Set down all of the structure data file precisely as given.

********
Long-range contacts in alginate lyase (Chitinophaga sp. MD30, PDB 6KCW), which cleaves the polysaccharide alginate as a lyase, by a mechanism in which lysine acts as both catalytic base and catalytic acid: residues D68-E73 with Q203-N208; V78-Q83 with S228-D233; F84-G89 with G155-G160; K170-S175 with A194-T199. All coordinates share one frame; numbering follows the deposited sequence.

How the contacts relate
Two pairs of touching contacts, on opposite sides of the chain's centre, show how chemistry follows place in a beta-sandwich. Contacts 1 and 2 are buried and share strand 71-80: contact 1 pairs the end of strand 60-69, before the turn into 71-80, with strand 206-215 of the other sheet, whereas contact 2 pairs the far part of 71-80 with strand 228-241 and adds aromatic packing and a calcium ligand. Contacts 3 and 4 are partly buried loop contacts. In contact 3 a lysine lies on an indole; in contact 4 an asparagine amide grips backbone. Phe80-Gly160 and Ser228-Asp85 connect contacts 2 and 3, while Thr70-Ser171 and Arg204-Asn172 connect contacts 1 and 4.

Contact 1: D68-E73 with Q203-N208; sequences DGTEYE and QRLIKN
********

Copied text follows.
Long-range contacts in alginate lyase (Chitinophaga sp. MD30, PDB 6KCW), which cleaves the polysaccharide alginate as a lyase, by a mechanism in which lysine acts as both catalytic base and catalytic acid: residues D68-E73 with Q203-N208; V78-Q83 with S228-D233; F84-G89 with G155-G160; K170-S175 with A194-T199. All coordinates share one frame; numbering follows the deposited sequence.

How the contacts relate
Two pairs of touching contacts, on opposite sides of the chain's centre, show how chemistry follows place in a beta-sandwich. Contacts 1 and 2 are buried and share strand 71-80: contact 1 pairs the end of strand 60-69, before the turn into 71-80, with strand 206-215 of the other sheet, whereas contact 2 pairs the far part of 71-80 with strand 228-241 and adds aromatic packing and a calcium ligand. Contacts 3 and 4 are partly buried loop contacts. In contact 3 a lysine lies on an indole; in contact 4 an asparagine amide grips backbone. Phe80-Gly160 and Ser228-Asp85 connect contacts 2 and 3, while Thr70-Ser171 and Arg204-Asn172 connect contacts 1 and 4.

Contact 1: D68-E73 with Q203-N208; sequences DGTEYE and QRLIKN